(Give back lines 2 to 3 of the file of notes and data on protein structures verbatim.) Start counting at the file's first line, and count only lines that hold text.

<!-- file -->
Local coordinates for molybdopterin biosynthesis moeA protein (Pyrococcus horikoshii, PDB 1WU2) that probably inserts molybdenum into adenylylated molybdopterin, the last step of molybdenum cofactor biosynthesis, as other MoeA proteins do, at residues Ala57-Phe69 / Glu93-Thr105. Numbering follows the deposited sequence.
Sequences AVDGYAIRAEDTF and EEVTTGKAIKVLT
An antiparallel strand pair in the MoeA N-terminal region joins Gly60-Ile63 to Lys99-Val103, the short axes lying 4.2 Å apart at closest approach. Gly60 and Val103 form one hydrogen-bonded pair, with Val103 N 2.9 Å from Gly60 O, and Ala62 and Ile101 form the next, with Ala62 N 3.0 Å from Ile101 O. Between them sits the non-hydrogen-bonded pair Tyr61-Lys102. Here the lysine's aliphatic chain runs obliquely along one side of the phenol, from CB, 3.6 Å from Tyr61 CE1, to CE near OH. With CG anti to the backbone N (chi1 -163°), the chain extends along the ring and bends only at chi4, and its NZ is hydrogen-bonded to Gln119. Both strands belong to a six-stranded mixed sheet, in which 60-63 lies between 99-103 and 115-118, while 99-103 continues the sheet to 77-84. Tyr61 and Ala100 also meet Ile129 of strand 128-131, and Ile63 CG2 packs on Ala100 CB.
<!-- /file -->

Sequences AVDGYAIRAEDTF and EEVTTGKAIKVLT
An antiparallel strand pair in the MoeA N-terminal region joins Gly60-Ile63 to Lys99-Val103, the short axes lying 4.2 Å apart at closest approach. Gly60 and Val103 form one hydrogen-bonded pair, with Val103 N 2.9 Å from Gly60 O, and Ala62 and Ile101 form the next, with Ala62 N 3.0 Å from Ile101 O. Between them sits the non-hydrogen-bonded pair Tyr61-Lys102. Here the lysine's aliphatic chain runs obliquely along one side of the phenol, from CB, 3.6 Å from Tyr61 CE1, to CE near OH. With CG anti to the backbone N (chi1 -163°), the chain extends along the ring and bends only at chi4, and its NZ is hydrogen-bonded to Gln119. Both strands belong to a six-stranded mixed sheet, in which 60-63 lies between 99-103 and 115-118, while 99-103 continues the sheet to 77-84. Tyr61 and Ala100 also meet Ile129 of strand 128-131, and Ile63 CG2 packs on Ala100 CB.